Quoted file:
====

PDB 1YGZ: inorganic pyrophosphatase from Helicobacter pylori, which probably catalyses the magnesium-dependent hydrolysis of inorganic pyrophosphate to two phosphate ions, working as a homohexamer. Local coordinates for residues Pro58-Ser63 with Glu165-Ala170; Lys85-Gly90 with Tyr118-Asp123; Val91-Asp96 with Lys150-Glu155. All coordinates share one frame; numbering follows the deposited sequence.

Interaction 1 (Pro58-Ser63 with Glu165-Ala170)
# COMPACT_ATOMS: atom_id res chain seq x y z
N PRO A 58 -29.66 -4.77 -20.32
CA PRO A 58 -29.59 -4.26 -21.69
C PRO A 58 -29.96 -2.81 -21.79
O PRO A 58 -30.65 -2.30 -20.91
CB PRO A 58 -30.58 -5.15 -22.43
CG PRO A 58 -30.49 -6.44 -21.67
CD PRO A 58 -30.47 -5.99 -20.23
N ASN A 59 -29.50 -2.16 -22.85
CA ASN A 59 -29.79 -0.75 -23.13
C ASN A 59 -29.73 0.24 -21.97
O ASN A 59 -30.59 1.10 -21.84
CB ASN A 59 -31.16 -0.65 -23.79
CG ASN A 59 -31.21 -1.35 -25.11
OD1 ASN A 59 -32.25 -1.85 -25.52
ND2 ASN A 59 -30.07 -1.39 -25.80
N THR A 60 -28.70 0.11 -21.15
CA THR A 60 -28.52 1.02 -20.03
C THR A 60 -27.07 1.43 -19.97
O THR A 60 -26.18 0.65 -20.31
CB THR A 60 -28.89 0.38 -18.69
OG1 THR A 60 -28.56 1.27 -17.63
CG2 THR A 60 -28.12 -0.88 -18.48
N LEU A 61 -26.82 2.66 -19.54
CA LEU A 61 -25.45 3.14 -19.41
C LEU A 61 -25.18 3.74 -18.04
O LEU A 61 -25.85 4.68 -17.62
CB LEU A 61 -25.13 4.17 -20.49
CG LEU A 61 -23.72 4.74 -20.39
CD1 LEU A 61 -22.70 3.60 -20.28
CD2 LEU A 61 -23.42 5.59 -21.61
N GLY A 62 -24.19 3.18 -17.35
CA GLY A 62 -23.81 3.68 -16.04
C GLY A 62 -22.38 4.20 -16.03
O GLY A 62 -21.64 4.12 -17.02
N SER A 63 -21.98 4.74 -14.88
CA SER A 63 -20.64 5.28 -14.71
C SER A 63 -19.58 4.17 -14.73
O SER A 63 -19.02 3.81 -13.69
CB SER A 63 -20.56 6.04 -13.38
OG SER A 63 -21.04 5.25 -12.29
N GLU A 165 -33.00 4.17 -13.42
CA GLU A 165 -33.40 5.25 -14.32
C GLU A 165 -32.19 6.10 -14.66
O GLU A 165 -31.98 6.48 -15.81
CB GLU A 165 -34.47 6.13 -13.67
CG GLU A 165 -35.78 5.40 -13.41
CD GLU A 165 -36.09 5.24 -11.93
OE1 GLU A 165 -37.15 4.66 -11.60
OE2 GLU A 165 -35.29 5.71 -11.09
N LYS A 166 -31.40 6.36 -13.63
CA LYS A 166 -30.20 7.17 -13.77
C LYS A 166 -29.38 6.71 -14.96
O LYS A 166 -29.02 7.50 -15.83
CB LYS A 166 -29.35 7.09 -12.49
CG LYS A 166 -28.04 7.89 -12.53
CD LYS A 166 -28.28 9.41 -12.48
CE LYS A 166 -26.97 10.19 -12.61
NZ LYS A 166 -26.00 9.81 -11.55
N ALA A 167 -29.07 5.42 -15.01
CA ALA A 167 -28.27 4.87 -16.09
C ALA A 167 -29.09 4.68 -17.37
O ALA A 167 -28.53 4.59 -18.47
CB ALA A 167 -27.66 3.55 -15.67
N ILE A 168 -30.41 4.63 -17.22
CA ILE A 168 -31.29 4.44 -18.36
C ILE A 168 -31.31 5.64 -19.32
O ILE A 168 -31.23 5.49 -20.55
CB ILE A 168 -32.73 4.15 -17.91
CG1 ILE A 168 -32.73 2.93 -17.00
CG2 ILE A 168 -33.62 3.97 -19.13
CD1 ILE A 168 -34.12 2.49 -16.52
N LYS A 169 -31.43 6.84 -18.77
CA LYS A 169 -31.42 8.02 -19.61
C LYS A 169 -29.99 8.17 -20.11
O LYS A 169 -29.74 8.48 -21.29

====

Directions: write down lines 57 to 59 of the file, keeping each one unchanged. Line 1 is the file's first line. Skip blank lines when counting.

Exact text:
CB LYS A 166 -29.35 7.09 -12.49
CG LYS A 166 -28.04 7.89 -12.53
CD LYS A 166 -28.28 9.41 -12.48